Feature Film, 1952

Waiting Women

Four sisters-in-law talk about their marriages in a series of humorous episodes.

"Ingmar Bergman depicts people like a fish monger skinning a fish: a few swift cuts with the knife reveal what lies underneath."
Karl Ekwall in Aftontidningen

About the film

Ingmar Bergman had not directed a feature since the fiasco of High Tension. All he had done in the meantime was co-write a screenplay and direct a handful of commercials. What he needed, quite simply, was to set things right. Bergman in Images: My Life in Film

The idea for the film came from my wife at the time, Gun Hagberg. Before we met, she had married into a large family with a big summer place on the Danish island of Jylland. Gun told me how one evening the women of the clan remained sitting at the table after the evening meal and how they began to really talk to each other. With great openness they spoke of their marriages and their loves. I thought this an excellent framework for a film consisting of tree stories. My financial situation after the production standstill forced me to sign a second-rate (to put it mildly) contract with Svensk Filmindustri. I was painfully aware that I had to come up with a successful film. In other words, a comedy seemed an absolute necessity. Such a comedy was manifested in the third episode of the film: Eva Dahlbeck and Gunnar Björnstrand in the elevator. For the first time, I heard an audience laugh at something I had created. Eva and Gunnar had experience in comedy and knew exactly the many ways to skin a cat. That this little comedy routine in the narrow space of the elevator was funny is completely thanks to them.

Sources of inspiration 

The French critic and fellow director François Truffaut has claimed that Waiting Women was probably influenced by Joseph Mankiewicz's marital comedy A Letter to Three Wives (1949). Bergman himself has admitted that the lack of dialogue in the central episode was inspired by two films by the 1930s Czech director, Gustav Machaty (Extasy and Nocturne), both of which were almost entirely devoid of dialogue. 'I saw Ecstasy when I was eighteen years old, and it deeply affected me. This was partly a natural reaction because, for once, one was allowed to see a nude woman on scene, but more important, because the movie told nearly everything through images alone.'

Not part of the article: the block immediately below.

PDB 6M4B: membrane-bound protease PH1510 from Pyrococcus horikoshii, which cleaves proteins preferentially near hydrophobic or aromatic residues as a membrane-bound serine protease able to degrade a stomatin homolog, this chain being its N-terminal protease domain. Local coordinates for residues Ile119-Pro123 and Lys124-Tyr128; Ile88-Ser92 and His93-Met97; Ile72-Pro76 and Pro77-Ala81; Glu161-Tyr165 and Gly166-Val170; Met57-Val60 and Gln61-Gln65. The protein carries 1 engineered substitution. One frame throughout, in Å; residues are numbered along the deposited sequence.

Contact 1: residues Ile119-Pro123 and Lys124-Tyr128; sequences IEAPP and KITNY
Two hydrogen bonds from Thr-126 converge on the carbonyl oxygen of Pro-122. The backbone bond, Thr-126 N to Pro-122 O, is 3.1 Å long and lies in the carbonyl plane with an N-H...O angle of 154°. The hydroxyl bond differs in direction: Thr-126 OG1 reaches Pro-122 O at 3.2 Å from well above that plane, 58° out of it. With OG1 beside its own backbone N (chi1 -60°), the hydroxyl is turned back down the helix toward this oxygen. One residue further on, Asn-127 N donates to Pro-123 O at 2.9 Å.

In Bergman on Bergman the interviewers asked Bergman how he worked up the film's famous elevator scene: 'Thanks to Hitchcock, particularly, I'd long been intrigued by shooting long sequences in difficult and cramped circumstances, weeding out everything irrelevant – quite simply, in making things hard for myself.'

Shooting the film 

Shooting took place during the spring of 1952, from the beginning of April until the end of May with a few extra days in the middle of June to tie up some loose ends. The swimming pool – with its live pike and the lift were constructed in the Råsunda studios. The cramped spaces, together with Bergman's desire for long, coherent takes, made great demands on the cinematographer Gunnar Fischer. His efforts were summed up by Lasse Bergström in the following words: 'He is the cameraman who has imbued every image in this film with a unique lustre and a unique beauty. With a collaborator like this, Ingmar Bergman will never falter.'


  • The Ingmar Bergman Archives.
  • Ingmar Bergman, Images: My Life in Film.
  • Stig Björkman, Torsten Manns and Jonas Sima, Bergman on Berg­man, (New York: Da Capo P., 1993).


  • Anita Björk
  • Eva Dahlbeck
  • Maj-Britt Nilsson
  • Birger Malmsten
  • Gunnar Björnstrand
  • Karl-Arne Holmsten
  • Jarl Kulle
  • Aino Taube
  • Håkan Westergren
  • Gerd Andersson
  • Björn Bjelfvenstam
  • Carl Ström
  • Märta Arbin
  • Kjell Nordenskiöld
  • Lena Brogren
  • Torsten Lilliecrona
  • Victor Violacci
  • Naima Wifstrand, årsjubileum
  • Lil Yunkers
  • Douglas Håge
  • Mona Geijer-Falkner
  • Wiktor "Kulörten" Andersson
  • Sten Hedlund
  • Leif-Åke Kusbom
  • Jens Fischer
  • Peter Fischer
  • Rut Karlsson
  • Sten Mattsson
  • Monsieur Cadenel
  • Madame Candelliet
  • Mademoiselle Blotin
  • Monsieur Bernard
  • Ingmar Bergman
  • Gustav Roger
  • Inga Berggren
  • Carl-Gustaf Kruuse af Verchou
  • Rolf Ericson
  • Bengt-Arne Wallin
  • Åke Lindberg
  • Saidi Hultholm
  • Leon Lidvall
  • Nils Svenwall, Art Director
  • Ragnar Frisk, First Assistant Cameraman
  • Maurice Brunet, Assistant Camera Operator
  • Lennart Wallin, Boom Operator
  • Gunnar Fischer, Director of Photography
  • Oscar Rosander, Film Editor
  • Barbro Sörman, Costume Designer
  • Sven Hansen, Production Mixer
  • Sven Persson, Re-recording Mixer
  • Erik Nordgren, Music Composer
  • Eskil Eckert-Lundin, Orchestra Leader
  • Allan Ekelund, Production Manager / Production Coordinator
  • Bente Munk, Script Supervisor
  • Louis Huch, Still Photographer